To illustrate the problem the game designers have with the current dumbed down public, I recall a Q&A where the inevitable question is asked, “Why can’t the story be about a female character who becomes a Warrior Knight?”…The designer responds (tactfully) that it would be cool but be a different story—referencing two characters from Game of Thrones. In truth, he could just say “This is a realistic game that takes place in the Holy Roman Empire–not Fairybuckland of Middle Narniros you imbecile!”
Authenticity > Realism
One film that captured this difficult historic balance, (so far no game has) was The 13th Warrior; where an emissary from the Sultan goes on an adventure with a band of Vikings to find the source of terrible monster-like creatures. Here the mystery of the universe is generally maintained without any post-modern intrusions; symbolized perfectly at one point where the emissary joins in the Viking prayer/incantation to their ancestors before battle.
He doesn’t do it to conform, or because he’s switched sides or out of desperation—he does so because he’s genuinely “immersed” in that reality and can feel some mystical force that connects ancestors with descendants. It’s a place and time Horatio, where there are more things in heaven and earth, than are dreamt of in your philosophy.
Now just imagine these characters had spent the whole film deriding their own beliefs… it would be ridiculous and inauthentic! While I am neither Viking or Muslim, in that moment I was right there with them—because that is immersion.
He’s done it before…
Daniel Vávra, the lead designer of KC:D, previously created a brilliant engaging narrative in Mafia and Mafia II (despite not actually being in the Mafia as far as I’m aware). What made it work was that the mafiosi characters “believed” in their own world; their own codes, their own loyalties, traditions and methods. [Spoiler: this is what made the ending to Mafia II so tragic and brutal as the conflict between loyalty, friendship and business came to a head.]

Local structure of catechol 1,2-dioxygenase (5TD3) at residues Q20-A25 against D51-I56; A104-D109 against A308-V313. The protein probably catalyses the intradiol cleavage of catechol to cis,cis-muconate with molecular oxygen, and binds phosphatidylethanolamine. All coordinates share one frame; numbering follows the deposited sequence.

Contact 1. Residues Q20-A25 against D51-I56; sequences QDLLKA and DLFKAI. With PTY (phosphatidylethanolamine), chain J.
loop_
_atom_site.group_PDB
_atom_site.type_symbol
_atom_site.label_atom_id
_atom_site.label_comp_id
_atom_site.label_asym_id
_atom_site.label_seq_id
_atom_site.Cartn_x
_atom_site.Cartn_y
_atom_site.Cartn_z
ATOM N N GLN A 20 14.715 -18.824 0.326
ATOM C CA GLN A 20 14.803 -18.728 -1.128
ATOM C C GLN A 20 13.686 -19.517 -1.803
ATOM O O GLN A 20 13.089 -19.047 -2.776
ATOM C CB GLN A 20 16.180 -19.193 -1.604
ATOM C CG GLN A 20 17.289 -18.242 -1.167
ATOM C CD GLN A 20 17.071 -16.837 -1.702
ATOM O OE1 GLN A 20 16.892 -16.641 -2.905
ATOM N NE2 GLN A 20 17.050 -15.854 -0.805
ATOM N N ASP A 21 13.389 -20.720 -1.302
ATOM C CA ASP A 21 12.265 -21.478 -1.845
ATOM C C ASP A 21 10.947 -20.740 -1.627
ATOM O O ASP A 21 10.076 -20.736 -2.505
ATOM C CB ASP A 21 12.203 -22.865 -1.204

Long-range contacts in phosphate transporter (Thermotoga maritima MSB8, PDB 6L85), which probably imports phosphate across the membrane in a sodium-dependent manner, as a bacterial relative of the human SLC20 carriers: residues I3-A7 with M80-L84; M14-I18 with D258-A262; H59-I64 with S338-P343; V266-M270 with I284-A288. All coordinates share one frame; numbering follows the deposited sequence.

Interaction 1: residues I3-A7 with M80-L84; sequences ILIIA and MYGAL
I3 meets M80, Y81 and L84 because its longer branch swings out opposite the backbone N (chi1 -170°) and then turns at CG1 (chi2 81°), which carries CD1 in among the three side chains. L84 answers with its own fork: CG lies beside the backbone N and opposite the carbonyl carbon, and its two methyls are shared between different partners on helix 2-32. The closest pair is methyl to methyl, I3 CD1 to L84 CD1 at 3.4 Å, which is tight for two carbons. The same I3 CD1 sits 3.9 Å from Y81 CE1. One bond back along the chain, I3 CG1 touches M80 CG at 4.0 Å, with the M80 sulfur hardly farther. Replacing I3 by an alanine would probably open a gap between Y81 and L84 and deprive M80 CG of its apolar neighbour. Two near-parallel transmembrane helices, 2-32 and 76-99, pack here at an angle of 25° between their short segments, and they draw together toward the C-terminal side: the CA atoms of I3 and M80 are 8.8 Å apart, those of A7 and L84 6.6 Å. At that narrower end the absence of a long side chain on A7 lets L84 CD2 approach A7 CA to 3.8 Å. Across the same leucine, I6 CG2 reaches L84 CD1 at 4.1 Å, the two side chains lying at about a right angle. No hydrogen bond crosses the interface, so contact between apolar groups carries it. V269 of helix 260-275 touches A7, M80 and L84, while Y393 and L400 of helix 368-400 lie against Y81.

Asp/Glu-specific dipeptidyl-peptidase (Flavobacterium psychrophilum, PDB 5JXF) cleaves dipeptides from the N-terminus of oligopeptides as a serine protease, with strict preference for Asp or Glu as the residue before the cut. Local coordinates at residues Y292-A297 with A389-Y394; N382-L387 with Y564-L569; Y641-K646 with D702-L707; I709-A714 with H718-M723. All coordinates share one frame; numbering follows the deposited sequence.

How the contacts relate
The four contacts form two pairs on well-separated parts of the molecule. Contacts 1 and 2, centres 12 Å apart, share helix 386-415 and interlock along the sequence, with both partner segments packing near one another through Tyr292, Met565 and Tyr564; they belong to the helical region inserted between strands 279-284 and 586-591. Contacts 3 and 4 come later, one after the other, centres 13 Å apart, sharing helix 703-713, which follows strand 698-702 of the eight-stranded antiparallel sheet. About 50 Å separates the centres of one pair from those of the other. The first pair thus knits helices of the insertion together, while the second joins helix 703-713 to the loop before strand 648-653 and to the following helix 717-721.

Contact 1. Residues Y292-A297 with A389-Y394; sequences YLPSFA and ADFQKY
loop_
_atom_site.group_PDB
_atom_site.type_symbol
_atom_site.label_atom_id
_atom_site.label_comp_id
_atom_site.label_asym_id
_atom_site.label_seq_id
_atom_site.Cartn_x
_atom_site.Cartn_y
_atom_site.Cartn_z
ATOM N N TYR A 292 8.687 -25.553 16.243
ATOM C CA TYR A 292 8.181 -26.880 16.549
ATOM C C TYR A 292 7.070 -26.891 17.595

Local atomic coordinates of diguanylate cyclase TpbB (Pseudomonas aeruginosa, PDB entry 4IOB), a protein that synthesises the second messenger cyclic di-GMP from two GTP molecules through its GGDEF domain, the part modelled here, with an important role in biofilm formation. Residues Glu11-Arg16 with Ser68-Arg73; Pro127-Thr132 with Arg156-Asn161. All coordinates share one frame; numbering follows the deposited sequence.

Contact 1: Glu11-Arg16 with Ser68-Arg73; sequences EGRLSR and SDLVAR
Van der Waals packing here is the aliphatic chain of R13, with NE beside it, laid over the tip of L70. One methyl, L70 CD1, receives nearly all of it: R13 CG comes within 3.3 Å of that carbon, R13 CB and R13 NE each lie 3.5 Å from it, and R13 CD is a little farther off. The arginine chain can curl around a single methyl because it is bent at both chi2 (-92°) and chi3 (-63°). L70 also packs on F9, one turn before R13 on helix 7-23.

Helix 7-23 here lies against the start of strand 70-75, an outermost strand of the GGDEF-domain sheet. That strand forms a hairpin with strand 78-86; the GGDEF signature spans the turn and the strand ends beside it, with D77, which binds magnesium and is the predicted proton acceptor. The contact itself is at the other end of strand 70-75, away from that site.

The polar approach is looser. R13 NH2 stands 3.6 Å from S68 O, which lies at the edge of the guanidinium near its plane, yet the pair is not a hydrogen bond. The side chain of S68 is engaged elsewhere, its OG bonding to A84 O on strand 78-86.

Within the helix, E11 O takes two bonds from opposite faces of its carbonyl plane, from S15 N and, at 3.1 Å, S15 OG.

“Don’t expect any hipster meta-reflection from me boy.”
In truth, the medieval period is the most difficult era to recreate authentically given modern sensibilities and political implications. Frankly, it’s easier to go for the high fantasy, allegorical world of Skyrim and Middle-Earth because you won’t offend anyone in this age of POCs.
Now consider; a young girl (in the middle-ages) who gives up her virginity before marriage is considered a damaged, ruined slut and this will offend the SJW crowd. OK, but likewise, if I see pro-realist neck-beard atheist (ed. again, no offense) complain because characters are saying prayers, or there is demonic possession, or god forbid, weird miraculous things happen without clear explanation—then I will know that we are not truly ready for an authentic medieval experience.
None of these issues are deal breakers for me as I completely understand the writer’s conflict here. In my mind, Warhorse are undertaking one of the greatest challenges of our time when it comes to this game. I just hope that fans are aware that pushing ultra-realism from a modern perspective will restrict the creative possibilities because a demystified world is NOT the middle-ages—and the challenge in actually bringing that time period to life is one I fully support.